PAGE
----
Low Riks sublayer

Risk is always related to damage and loss. We defined risk as negative and business related
potential in a positive way (e.g. uncertain but early innovation related to market and demand).

So how to predict the risk of UI? We discussed internally about if it is important to devide the location related to risk? Is mobile always more risky than home? Its a matter of time-budget. Normally mobile brings a tiny time-budget. This is more risky as the user has not time to 'think twice' and to double-check. Fast consuming is in general a high risk (eating too much, not taking into consideration relevant details). A good campain years ago in the U.S. was called:


But today its more about Stop-Think-DoNotTouch. We here are uncertain how to value risk and especially which attack vector is vulnerable by high risk. Is it important to take gender differencies into the game? Is it important to take the level of distraction into the platform?

Lets continue related on: How can you user make more aware of distraction? Visual Distraction VD, Acoustic Distraction AD and Emotional Distraction ED. If you like you can add Brain Distraction BD.

What do you think?  

Senior Member

Re: Predictive Crime Lab (PCL) All-IP

Post Posted: Thu May 11, 2017 11:40 am

- RolfGutmann
Is it important to take gender differencies into the game?

From my experience: Yes, and there is some research out there, e.g.: lorrie.cranor.org/pubs...-sheng.pdf

As an attacker who has got the choice, you mostly pick the woman. Women are easier to trick in user interaction and, which I find more relevant, are more tolerant towards technical malfunction.

If your exploit is invoked by systems interaction (which should be preferred over social engineering), but may cause some unwanted behaviour (error message, application hang, reboot etc.), your chances, that the user neither digs into it by herself nor asks anyone to investigate, are much better with women.  

Senior Member

Re: Predictive Crime Lab (PCL) All-IP

Post Posted: Thu May 11, 2017 5:28 pm

To reduce complexity: What are the next crime attack vectors digitally looming up?

Train Your Brain!  

Senior Member

Re: Predictive Crime Lab (PCL) All-IP

Post Posted: Thu May 11, 2017 6:03 pm

Thank you C.R.S. - will drop (SEC) Social Engineering Crime towards System Interaction Crime (SIC).

Lets look on women and splitting into 3 age segments: Y Young 2-19, M Mid 20-67, W Wise 68-x.


This segment often has the highest level of activity day and night. Speed and distraction combined bring a high level of Fast Moving Consuming (like the term out of marketing Fast Moving Consumer Goods FMCG, think about a bottle of coke filled in the shelf and minutes later already sold). But this segement is socially best connected, there is no lack of friends, help or advice. As genders are mixed the technical issues are assisted by boys highly affine digitally.

We found that in this segment both genders are vulnerable by malicious apps, infected downloads or Peer-to-Peer acid. Music and Clips are top on wishlist, Youtube to MP3... Not to forget the layer of education in this segment like schools and unis.


Combined experience in our team brought out that this segment is very heterogenous. Job, Partnership, Friends and Holidays have a high level of influence. But there must be a common ground of vulnerability in this segment as financial crime is high here. Holidays is on top of the list and not just by Credit Card Theft. Flights, Lodging and Activities of both genders contribute highly.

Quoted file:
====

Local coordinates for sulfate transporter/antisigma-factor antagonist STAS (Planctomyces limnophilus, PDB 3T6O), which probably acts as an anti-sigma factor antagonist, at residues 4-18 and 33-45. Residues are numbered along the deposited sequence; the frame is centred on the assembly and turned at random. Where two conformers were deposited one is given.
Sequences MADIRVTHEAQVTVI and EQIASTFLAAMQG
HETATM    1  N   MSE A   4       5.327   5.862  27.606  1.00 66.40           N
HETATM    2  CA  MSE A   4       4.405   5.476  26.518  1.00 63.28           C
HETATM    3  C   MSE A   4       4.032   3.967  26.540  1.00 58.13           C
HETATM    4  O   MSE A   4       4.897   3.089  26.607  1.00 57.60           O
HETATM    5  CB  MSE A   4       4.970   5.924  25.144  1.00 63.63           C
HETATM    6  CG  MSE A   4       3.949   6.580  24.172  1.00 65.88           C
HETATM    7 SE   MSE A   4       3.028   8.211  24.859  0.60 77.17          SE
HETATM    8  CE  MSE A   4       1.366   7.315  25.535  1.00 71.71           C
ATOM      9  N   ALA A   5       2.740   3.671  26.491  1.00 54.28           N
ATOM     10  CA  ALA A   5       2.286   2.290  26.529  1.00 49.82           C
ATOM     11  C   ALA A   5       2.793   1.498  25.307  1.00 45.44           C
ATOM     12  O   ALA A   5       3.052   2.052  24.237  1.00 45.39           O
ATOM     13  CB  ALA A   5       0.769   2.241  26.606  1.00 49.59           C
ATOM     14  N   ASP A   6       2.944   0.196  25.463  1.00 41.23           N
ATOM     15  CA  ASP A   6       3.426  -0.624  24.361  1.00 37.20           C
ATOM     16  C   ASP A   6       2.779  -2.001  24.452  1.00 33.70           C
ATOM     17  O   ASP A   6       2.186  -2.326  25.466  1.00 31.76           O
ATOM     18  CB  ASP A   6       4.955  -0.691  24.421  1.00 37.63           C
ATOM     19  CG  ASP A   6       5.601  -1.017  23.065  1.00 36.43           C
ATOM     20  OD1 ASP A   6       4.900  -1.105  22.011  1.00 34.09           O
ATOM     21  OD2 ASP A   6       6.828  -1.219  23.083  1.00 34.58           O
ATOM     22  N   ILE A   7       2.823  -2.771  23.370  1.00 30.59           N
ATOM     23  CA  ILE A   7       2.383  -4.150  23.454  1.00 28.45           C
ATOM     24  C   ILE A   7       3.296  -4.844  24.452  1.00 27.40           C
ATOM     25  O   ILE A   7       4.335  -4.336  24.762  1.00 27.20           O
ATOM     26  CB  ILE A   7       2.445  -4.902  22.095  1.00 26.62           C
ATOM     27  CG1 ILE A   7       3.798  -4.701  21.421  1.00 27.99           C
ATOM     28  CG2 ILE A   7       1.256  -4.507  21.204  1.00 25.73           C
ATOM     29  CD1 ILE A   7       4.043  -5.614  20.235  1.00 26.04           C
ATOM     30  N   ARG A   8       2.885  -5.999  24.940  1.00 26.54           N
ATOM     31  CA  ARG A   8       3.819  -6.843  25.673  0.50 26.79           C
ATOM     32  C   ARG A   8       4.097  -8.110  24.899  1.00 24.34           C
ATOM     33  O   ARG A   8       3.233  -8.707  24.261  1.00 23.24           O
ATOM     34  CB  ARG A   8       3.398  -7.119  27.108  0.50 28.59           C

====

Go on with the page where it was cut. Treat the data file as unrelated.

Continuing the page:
Actually not a high level of digital crime as low adaption. But what will be next generation of W which is digitally affine but tired of new trends. For sure this segment will be the top runner of digital crime as more money to steal at end of live.

But again: What are your predictive digital crime trends for 2020? Where and Why?
Besides: Who runs a PCL in law enforcement somewhere globally?  

Senior Member

Re: Predictive Crime Lab (PCL) All-IP

Post Posted: Fri May 12, 2017 9:46 am

- RolfGutmann
Thank you C.R.S. - will drop (SEC) Social Engineering Crime towards System Interaction Crime (SIC).

To avoid misconceptions: I used systems interaction complementarily to user interaction. Exploitation purely based on systems interaction (with data) is preferable, since it does not rely on tricking a user and does not raise suspicion (if it works). E.g. you send an email with an exploit against AV software to the victim, it gets scanned by the victim's AV software, you own the system. A relatively small portion of criminal actors is able to conduct these attacks. I "predict" that this will not change in the future, since digital crime is a numbers game. There is no incentive to gain the required abilities, as long as tricking users is still profitable.

- RolfGutmann
What are your predictive digital crime trends for 2020? Where and Why?

Regarding IoT, a recent article from ENDGAME asks:

So, are we all about to be subjected to a wave of ransomware that prevents you from flushing your toilet? Will ransomware disable your thermostat? Will ransomware burn your toast?

In an internal discussion some time ago about automotive ransomware we did not figure out, how this could be effectively monetized. The issue with IoT-controlled assets is, that they are either low priced or (in contradiction to generic computers and software) locked down against the user's misbehaviour and the vendor's liability actually works. You would not pay ransom to unlock your car or to switch on the micro wave oven, but ask the vendor to fix it for you, and they probably will have to do it for free. This could be a way to gain market shares against a competitor, but will not pay out immediately.  

Senior Member